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Soldiers adopted by local ChalleNGe program



Article  
Soldiers adopted by local ChalleNGe program
[3/2/2009]

Source: Alaska Post, February 27, 2009 Fort Richardson PAO

Alaska National Guard Challenge Program.jpg

Soldiers adopted by local ChalleNGe program


 


Alaska Post, February 27, 2009  Fort Richardson PAO


 


Soldiers from 3rd Battalion, 509th Parachute Infantry Regiment, are not only serving their country by deploying  to Afghanistan, but have also volunteered to serve as role models for at-risk youth currently attending the National Guard's ChalleNGe Youth Corps Program at the Alaska Military Academy on Fort Richardson.


Although the arrangement may appear to be one-sided, the 3-509th Soldiers will also be getting a morale boost from the cadets in the form of letters and care packages for the duration of their deployment.


"This is the second time we have participated in the (Association of the United States Army's) Adopt-A-Platoon program," said Mike Masters, a team counselor with the ChalleNGe program. "We are here to support these Soldiers.". 


Toilet paper, cookies, beef jerky, lip balm– whatever the troops need, Masters said all they have to do is request it from the cadets, and the Academy will get it. It's a win, win situation for everyone involved, he said.


 


 "One of my kids said the Soldier he was paired up with was 18 just like he is," Masters said. "I think that's great. It shows what can happen if the right choices are made in life."


 


The mission of the ChalleNGe program is to intervene in and reclaim the lives of at-risk youth to produce program graduates with the values, skills, education and self-discipline necessary to succeed as adults, Masters said. It's an added plus, that many of participating Soldiers have had life experiences similar to what the cadets had prior to coming to the ChalleNGe program.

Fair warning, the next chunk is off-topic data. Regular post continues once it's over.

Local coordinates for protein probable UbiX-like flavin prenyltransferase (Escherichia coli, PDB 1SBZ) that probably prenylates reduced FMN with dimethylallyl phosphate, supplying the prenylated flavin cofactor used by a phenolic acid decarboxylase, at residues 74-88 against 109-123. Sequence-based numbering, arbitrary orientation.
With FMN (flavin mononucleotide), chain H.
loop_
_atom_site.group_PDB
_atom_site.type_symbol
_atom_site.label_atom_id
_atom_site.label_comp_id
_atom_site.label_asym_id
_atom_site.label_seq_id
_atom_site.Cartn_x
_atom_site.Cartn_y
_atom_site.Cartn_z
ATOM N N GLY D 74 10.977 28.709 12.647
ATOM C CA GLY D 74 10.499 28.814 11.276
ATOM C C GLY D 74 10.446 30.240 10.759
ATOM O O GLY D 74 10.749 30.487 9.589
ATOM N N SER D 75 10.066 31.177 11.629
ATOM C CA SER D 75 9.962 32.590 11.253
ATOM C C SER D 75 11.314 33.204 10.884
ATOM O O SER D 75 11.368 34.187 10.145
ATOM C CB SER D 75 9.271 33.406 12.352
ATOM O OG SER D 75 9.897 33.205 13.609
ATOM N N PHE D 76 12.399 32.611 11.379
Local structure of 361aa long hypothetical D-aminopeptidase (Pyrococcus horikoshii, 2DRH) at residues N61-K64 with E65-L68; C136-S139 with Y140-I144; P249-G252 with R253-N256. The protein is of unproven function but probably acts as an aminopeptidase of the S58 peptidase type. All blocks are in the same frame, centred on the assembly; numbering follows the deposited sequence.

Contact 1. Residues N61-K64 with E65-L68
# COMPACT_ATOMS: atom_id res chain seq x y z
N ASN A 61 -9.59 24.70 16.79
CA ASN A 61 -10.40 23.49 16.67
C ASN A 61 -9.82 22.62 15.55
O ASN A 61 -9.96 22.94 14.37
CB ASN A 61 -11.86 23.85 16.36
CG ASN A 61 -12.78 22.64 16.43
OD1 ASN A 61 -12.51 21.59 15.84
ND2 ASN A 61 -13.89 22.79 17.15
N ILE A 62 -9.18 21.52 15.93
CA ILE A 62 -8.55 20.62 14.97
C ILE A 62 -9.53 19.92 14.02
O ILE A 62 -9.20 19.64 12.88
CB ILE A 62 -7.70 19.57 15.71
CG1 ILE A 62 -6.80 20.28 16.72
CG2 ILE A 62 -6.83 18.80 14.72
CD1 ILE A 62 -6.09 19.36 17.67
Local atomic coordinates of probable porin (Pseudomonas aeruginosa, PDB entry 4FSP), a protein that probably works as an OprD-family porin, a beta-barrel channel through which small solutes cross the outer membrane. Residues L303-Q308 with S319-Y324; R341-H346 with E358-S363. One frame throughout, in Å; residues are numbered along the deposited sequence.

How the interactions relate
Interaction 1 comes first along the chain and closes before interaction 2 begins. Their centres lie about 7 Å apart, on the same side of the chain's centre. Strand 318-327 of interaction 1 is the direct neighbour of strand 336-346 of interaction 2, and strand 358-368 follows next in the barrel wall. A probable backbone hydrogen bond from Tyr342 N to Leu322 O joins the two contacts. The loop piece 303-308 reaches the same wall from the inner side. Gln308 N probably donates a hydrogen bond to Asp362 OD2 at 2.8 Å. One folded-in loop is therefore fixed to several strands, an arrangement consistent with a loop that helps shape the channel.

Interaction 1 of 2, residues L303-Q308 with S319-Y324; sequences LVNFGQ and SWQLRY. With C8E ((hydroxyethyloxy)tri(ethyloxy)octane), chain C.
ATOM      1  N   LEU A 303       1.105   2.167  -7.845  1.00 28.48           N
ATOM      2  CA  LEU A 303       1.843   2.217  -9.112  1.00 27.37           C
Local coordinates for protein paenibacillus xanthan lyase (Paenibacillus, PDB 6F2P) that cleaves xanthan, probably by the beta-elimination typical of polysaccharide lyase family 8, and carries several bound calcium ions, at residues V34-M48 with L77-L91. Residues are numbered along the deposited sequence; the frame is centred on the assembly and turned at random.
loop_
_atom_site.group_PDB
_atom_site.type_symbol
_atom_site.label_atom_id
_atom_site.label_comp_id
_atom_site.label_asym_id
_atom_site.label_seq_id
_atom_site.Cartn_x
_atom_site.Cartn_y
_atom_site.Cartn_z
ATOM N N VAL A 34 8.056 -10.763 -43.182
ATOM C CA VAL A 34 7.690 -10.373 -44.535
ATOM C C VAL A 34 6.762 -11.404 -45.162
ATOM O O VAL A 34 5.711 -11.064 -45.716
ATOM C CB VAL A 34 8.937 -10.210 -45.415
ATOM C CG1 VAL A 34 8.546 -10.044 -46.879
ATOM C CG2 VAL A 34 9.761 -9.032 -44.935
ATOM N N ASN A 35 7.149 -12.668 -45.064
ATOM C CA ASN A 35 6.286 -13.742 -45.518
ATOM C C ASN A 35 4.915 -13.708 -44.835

For example, 22-year-old Sgt. Steven Boutot, who joined the Army at 18, said he was less than perfect when he was younger. "I'm not going to lie to you, I made some mistakes," he said. "I joined the Army because I needed a change and some discipline."  Passing along his life experiences to his cadet is something he said he looks forward to. "Hopefully (he will) take advice from someone who's been there," Boutot said.


 


According to AUSA's Web site, the Adopt-A- Platoon program is community service-oriented and is designed to bring Soldiers and the local community closer together.


Organizations and businesses representing the public and private sectors volunteer to sponsor units, platoon size or larger, who are deployed or scheduled to deploy overseas.


 


 "I think this is a fantastic program," said 1st Lt. John Kelly, a 3-509th platoon leader.


More than 45 single Soldiers from the 3-509th are participating in the program, Kelly said. Although the Soldiers are currently busy preparing for their upcoming deployment, he said it was important for the Soldiers to take time to meet with their cadet counterparts face-to-face before leaving.


 


Masters agreed.  "Our cadets really need that bonding time. They need a face to go with the name," Masters said.  "We found that in order for them to feel any kind of empathy of what our Soldiers do for our country, they need that face-to-face time."


 


The ChalleNGe program youth are from all over Alaska, Masters said. Many come from villages communities, but the majority of participants are from the Anchorage area. All of the cadets are working toward their GEDs and are gaining essential life skills through the program.


 


"I really needed to change my life," said Ryan Vicari, 17, adding he decided to join the ChalleNGe program to achieve that change.  While at the program, Vicari said he has learned a greater appreciation for the commitment of Soldiers. "They do a lot for our country," Vicari said.


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